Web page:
Elderly in El Paso need access to physical therapy
Older people can attest that they have experienced aches and pains throughout their lives. For many, these pains can be chronic due to an injury, illness, or accident, requiring regular treatment. Across Texas, there is a growing demand for physiotherapists and assistant physiotherapists (PTAs) to help seniors manage their chronic pain and stay independent.
Unfortunately, new federal regulations are threatening the ability of physical therapy practices, including frontier therapy services where I have worked for several years, to care for patients. This is especially true in underserved communities. Unless addressed by Congress, Medicare’s devastating cuts will make it difficult for providers to keep staff vital at a time when the profession is struggling to meet the demand for 27,000 more physiotherapists that will be needed over the next three years.
Physical therapy is a healthy alternative to pharmaceuticals and surgery to control pain in people who suffer. Research shows that disparities within neglected communities and rural areas will continue to pose a threat to patients’ access to care, while the unforeseen circumstances of the pandemic and the opioid crisis have added an additional layer of challenges.
Although the prevalence of COVID-19 is slowing, many Americans are still recovering or continuing to have symptoms as a result of the virus. These people are known as long haulers and often need help to regain strength and mobility due to fatigue, difficulty or inability to walk and constant stress and discomfort. Meanwhile, more and more jeans want access to non-pharmacological treatments to help relieve their chronic pain.
From what I have seen during my years in El Paso, rural and disadvantaged areas like ours have been especially affected by opioid addiction and the overdose epidemic. Within El Paso County, there was a 69% increase in opioid-related deaths in 2020. As this crisis has been fueled by an over-prescription of potentially addictive painkillers, it is vital that physicians resort to to safer approaches, such as physical therapy.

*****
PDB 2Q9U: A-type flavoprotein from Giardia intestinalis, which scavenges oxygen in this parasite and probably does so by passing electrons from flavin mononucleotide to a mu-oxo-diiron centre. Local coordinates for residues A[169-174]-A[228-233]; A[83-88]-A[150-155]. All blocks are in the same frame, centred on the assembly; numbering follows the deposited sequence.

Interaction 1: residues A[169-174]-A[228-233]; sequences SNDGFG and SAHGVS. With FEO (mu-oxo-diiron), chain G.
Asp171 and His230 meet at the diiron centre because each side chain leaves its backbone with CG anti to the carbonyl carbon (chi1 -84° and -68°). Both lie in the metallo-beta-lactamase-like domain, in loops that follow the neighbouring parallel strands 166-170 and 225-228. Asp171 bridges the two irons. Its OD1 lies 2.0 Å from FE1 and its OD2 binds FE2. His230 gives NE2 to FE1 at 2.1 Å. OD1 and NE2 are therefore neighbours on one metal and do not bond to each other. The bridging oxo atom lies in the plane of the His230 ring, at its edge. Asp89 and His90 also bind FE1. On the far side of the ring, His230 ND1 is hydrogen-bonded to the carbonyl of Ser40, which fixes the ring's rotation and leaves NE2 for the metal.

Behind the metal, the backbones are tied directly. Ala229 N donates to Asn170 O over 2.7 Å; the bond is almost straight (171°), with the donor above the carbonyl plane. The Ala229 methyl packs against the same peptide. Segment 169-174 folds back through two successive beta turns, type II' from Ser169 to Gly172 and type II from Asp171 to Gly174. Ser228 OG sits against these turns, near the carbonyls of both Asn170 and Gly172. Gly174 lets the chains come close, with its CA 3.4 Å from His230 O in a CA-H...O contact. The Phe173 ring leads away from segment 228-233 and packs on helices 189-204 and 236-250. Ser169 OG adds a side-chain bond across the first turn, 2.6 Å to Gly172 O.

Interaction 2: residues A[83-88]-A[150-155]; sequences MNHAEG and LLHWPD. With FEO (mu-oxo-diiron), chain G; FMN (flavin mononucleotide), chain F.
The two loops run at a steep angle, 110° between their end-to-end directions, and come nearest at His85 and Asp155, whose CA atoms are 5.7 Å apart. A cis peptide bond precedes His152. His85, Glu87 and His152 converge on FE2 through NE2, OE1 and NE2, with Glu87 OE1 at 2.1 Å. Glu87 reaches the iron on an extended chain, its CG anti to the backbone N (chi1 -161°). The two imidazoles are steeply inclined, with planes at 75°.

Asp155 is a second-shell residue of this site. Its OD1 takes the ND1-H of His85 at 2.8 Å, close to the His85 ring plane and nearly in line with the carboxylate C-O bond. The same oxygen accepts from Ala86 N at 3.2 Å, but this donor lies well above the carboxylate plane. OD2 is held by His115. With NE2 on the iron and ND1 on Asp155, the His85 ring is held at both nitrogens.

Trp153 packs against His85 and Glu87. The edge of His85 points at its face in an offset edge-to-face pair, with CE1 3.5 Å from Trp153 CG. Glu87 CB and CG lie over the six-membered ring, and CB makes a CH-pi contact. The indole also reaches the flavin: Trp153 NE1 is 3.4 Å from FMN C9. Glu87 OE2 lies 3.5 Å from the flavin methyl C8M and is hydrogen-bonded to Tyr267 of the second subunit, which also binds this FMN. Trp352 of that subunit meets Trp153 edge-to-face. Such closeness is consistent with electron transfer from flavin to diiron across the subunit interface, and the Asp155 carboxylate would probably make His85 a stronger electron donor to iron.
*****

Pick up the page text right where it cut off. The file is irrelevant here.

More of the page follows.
As an Assistant Physiotherapist (PTA) by profession, I know how important the role of the PTA is in implementing patient treatment plans to address the shortcomings of the industry. Our roles include monitoring patient progress, using different methods of care, and discussing post-treatment plans with family members.
However, despite evidence supporting the value that therapist assistants like me offer to the patient care experience, Medicare recently implemented 15% pay cuts on the services that PTAs offer. This will not only alter the dynamics of patient care, but will also negatively affect the performance of care, especially in rural areas. It can be heartbreaking to explain to patients why their PTA can no longer serve them. In addition, some therapists feel that this Medicare cut has discredited their role in the clinics where they practice, while adding a layer of fear and nervousness to their future and the stability of their jobs.
In response to these detrimental pay cuts, Representatives Bobby Rush, D-Illinois, and Jason Smith, R-Missouri, have introduced the Medicare Access to Rehabilitation and Therapy (SMART) Access Stabilization Act (HR 5536), bipartisan legislation to combat these cuts. . If passed, the bill will delay the implementation of the 15% reduction for an additional two years, prevent the application of cuts in rural and neglected areas, and reduce the supervision requirements of therapy assistants. In addition, these cuts affect other private and public insurers, such as Tricare and Triwest, which are prominent in the El Paso area.
The SMART Act will be transformative in the delivery of patient care, especially in areas where PTAs are most needed. There is a history of health disparities in many Texas communities, especially El Paso, which the SMART Act can address directly, while demonstrating that policymakers recognize the importance of therapy assistants in meeting increased patient demand. . I have witnessed the increasing demand for care provided by PTs and PTAs recently, on which much depends in El Paso. It is time to prioritize the need for safe pain management services and stop these harmful and wrong cuts.
I applaud Rep. Marc A. Veasey, D-Texas, for co-sponsoring this bill, and I urge the rest of the Texas Congressional delegation to show their support for the SMART Act. It’s time to dump her and move on.